Silent Warriors, Incredible Courage
The Declassified Stories of Cold War Reconnaissance Flights and the Men Who Flew Them
The thrilling secret history of the American pilots who risked their lives to protect their country during the Cold War
The outbreak of the Korean War in June 1950 took the American military by surprise. Rushing to respond, the US and its allies developed a selective overflight program to gather intelligence. Silent Warriors, Incredible Courage is a history of the Cold War overflights of the Soviet Union, its allies, and the People's Republic of China, based on extensive interviews with dozens of pilots who flew these dangerous missions.
In 1954 the number of flights expanded, and the highly classified SENSINT program was born. Soon, American RB-45C, RB-47E/H, RF-100s, and various versions of the RB-57 were in the air on an almost constant basis, providing the president and military leadership with hard facts about enemy capabilities and intentions. Eventually the SENSINT program was replaced by the high-flying U-2 spy plane. The U-2 overflights removed the mysteries of Soviet military power. These flights remained active until 1960 when a U-2 was shot down by Russian missiles, leading to the end of the program. Shortly thereafter planes were replaced by spy satellites.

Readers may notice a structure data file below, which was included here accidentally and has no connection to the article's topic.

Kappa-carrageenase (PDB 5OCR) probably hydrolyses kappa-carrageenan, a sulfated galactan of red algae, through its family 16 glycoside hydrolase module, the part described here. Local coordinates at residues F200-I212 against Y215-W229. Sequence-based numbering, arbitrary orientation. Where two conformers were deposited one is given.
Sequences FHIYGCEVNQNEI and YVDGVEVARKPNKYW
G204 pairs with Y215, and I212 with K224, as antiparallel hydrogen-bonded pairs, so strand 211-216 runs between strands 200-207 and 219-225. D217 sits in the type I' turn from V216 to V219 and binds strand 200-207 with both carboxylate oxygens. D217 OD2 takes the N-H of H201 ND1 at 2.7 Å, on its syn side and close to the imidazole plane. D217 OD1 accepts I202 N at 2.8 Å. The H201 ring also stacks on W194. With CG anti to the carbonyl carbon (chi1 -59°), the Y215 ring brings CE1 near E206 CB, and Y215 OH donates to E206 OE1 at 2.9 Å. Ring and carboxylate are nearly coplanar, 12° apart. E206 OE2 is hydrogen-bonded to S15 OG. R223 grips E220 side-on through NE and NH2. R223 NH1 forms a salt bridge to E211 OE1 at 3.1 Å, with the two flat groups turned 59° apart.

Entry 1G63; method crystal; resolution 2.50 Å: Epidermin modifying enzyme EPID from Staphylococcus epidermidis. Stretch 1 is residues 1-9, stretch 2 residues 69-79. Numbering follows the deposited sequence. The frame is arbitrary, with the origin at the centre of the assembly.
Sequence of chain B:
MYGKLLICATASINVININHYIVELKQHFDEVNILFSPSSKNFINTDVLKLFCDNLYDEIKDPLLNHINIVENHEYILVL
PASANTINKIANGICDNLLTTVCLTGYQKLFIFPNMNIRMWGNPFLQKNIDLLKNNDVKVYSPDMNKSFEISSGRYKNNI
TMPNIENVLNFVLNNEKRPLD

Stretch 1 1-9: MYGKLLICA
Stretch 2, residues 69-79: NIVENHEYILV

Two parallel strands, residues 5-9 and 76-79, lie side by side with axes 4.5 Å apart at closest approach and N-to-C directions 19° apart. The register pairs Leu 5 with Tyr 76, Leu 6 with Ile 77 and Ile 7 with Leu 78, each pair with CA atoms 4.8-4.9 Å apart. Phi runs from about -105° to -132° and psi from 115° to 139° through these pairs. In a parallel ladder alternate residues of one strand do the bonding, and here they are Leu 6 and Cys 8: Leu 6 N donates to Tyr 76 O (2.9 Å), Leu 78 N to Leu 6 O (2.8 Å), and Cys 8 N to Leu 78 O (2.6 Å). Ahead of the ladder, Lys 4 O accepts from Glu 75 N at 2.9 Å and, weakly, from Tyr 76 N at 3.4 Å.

The overflights were so highly classified that no one, planner or participant, was allowed to talk about them—and no one did, until the overflight program and its pictorial record was declassified in the 1990s. Through extensive research of existing literature on the overflights and interviews conducted by Wolfgang W. E. Samuel, this book reveals the story of the entire overflight program through the eyes of the pilots and crew who flew the planes. Samuel's account tells the stories of American heroes who risked their lives—and sometimes lost them—to protect their country.
"This beautifully written book gives vital insight into an often overlooked but vitally important era of the Cold War, the incomparably brave reconnaissance flights by US aircraft around and into territory of the Soviet Union. It was a time when jet aircraft were new, the Cold War was blooming, and any mistakes could have been fatal. This gives the inside story from the viewpoint of the brave and incredibly skilled airmen who flew dangerous missions to keep the US safe. "- Colonel Walter J. Boyne, USAF (Ret.), former Director of the National Air and Space Museum
"Here at last is an account that fills a major gap in our knowledge of those years and brings back into the picture a substantial number of Americans who risked their lives—and sometimes lost them—in protecting this country but who could not be publicly recognized for their great service at the time. "- Dr. Gerhard L. Weinberg, professor emeritus at University of North Carolina at Chapel Hill and author of A World at Arms: A Global History of World War II
"As readable as any adventurous spy story. This book will be a valuable contribution to the literature about American reconnaissance. "- Al Stettner, docent, National Air and Space Museum
"Excellent, both in terms of structure and story. "- Richard Hallion, historian, National Aeronautics and Space Administration and USAF